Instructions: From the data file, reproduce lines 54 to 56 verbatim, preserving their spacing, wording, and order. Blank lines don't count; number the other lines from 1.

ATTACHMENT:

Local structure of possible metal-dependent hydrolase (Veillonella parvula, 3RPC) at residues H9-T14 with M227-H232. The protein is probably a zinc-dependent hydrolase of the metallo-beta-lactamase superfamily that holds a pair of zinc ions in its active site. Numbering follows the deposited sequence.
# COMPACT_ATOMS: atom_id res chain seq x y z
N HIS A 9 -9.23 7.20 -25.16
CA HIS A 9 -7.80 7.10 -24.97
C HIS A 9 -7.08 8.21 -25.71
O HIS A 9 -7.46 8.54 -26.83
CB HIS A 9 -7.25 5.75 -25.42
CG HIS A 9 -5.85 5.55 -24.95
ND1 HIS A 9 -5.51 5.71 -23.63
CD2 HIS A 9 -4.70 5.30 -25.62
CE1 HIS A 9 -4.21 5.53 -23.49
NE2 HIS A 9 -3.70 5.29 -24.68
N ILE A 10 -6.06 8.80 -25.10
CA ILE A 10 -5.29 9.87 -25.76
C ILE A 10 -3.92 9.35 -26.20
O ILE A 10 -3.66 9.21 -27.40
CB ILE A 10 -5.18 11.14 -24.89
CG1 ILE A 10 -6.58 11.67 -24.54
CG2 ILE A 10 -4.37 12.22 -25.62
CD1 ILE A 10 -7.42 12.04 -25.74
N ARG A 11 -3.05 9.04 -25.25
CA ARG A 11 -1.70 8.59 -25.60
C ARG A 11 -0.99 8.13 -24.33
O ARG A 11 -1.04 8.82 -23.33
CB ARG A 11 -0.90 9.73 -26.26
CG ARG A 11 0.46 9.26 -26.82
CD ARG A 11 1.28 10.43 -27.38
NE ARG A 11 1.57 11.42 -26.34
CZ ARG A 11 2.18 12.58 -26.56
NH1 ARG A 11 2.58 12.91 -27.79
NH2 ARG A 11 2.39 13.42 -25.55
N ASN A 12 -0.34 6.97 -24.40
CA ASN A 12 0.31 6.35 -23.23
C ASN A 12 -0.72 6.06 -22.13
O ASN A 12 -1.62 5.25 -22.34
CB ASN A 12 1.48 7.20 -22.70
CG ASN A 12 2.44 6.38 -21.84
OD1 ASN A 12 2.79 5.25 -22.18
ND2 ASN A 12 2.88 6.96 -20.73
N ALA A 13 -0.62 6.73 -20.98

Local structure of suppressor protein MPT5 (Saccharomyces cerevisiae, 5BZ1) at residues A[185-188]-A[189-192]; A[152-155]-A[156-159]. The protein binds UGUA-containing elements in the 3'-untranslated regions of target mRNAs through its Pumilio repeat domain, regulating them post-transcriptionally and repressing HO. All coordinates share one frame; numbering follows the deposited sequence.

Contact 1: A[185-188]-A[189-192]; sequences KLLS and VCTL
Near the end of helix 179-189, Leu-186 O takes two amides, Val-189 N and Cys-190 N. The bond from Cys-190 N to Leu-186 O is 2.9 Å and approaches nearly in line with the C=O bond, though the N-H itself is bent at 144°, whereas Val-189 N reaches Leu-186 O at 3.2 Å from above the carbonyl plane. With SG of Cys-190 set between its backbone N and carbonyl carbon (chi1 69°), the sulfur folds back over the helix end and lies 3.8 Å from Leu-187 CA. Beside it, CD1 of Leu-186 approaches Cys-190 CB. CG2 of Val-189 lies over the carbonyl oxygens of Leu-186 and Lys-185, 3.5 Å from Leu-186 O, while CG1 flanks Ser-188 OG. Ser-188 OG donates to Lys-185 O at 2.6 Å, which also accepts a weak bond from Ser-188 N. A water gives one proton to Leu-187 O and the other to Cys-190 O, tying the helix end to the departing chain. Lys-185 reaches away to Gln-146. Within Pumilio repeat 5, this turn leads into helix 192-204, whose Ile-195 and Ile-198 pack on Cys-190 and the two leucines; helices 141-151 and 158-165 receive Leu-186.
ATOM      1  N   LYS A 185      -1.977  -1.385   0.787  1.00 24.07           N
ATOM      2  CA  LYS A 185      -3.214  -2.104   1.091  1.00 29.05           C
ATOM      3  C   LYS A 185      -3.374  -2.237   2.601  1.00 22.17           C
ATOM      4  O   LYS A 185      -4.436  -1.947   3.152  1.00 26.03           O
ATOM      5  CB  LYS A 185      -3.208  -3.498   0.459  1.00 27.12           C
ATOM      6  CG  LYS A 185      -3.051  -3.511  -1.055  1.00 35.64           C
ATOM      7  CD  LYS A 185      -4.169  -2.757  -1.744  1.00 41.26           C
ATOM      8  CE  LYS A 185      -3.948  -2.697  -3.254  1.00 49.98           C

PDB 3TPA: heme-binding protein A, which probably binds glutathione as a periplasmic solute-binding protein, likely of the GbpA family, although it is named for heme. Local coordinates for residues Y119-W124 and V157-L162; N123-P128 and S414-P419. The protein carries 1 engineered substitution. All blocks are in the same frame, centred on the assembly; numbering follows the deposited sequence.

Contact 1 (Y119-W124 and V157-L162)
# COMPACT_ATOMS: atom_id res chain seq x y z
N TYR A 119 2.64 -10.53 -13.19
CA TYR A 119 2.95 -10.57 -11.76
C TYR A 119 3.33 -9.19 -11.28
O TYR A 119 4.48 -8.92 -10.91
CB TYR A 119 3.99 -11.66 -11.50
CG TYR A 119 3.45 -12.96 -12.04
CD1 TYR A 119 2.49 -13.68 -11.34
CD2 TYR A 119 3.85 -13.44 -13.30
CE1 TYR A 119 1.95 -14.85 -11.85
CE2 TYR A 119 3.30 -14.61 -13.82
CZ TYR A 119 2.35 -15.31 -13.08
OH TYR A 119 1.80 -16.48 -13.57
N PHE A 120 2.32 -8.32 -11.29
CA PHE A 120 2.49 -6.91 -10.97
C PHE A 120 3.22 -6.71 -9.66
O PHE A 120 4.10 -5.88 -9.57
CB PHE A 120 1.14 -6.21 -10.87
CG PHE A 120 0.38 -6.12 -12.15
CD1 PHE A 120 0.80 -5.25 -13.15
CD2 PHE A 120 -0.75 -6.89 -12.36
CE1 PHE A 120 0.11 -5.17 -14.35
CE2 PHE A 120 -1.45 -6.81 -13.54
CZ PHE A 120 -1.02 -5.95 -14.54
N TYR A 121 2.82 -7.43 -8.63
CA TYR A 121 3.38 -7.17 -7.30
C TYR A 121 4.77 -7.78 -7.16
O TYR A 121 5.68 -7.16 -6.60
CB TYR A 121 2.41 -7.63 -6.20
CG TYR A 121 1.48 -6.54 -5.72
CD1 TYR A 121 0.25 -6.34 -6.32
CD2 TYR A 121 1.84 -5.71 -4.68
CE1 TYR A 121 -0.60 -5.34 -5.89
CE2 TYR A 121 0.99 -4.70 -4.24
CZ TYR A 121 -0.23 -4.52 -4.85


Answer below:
# COMPACT_ATOMS: atom_id res chain seq x y z
N TYR A 119 2.64 -10.53 -13.19
CA TYR A 119 2.95 -10.57 -11.76